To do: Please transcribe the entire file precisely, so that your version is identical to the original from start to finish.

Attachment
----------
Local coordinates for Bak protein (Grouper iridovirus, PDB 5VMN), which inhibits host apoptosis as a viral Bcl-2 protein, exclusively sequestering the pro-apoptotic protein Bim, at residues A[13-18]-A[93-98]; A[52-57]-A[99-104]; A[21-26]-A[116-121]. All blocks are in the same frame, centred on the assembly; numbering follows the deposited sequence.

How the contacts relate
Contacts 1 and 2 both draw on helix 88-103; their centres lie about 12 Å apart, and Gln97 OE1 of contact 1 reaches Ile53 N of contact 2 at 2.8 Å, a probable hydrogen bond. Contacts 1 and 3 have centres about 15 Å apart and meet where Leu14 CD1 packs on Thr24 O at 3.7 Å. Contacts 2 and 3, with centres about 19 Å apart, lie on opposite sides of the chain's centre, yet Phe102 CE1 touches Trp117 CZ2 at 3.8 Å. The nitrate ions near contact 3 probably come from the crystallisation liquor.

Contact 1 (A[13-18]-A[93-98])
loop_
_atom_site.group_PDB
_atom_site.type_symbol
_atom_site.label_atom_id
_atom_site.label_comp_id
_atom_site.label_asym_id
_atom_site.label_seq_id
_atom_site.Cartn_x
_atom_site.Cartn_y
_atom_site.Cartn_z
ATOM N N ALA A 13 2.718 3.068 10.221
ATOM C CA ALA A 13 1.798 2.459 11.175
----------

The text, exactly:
Local coordinates for Bak protein (Grouper iridovirus, PDB 5VMN), which inhibits host apoptosis as a viral Bcl-2 protein, exclusively sequestering the pro-apoptotic protein Bim, at residues A[13-18]-A[93-98]; A[52-57]-A[99-104]; A[21-26]-A[116-121]. All blocks are in the same frame, centred on the assembly; numbering follows the deposited sequence.

How the contacts relate
Contacts 1 and 2 both draw on helix 88-103; their centres lie about 12 Å apart, and Gln97 OE1 of contact 1 reaches Ile53 N of contact 2 at 2.8 Å, a probable hydrogen bond. Contacts 1 and 3 have centres about 15 Å apart and meet where Leu14 CD1 packs on Thr24 O at 3.7 Å. Contacts 2 and 3, with centres about 19 Å apart, lie on opposite sides of the chain's centre, yet Phe102 CE1 touches Trp117 CZ2 at 3.8 Å. The nitrate ions near contact 3 probably come from the crystallisation liquor.

Contact 1 (A[13-18]-A[93-98])
loop_
_atom_site.group_PDB
_atom_site.type_symbol
_atom_site.label_atom_id
_atom_site.label_comp_id
_atom_site.label_asym_id
_atom_site.label_seq_id
_atom_site.Cartn_x
_atom_site.Cartn_y
_atom_site.Cartn_z
ATOM N N ALA A 13 2.718 3.068 10.221
ATOM C CA ALA A 13 1.798 2.459 11.175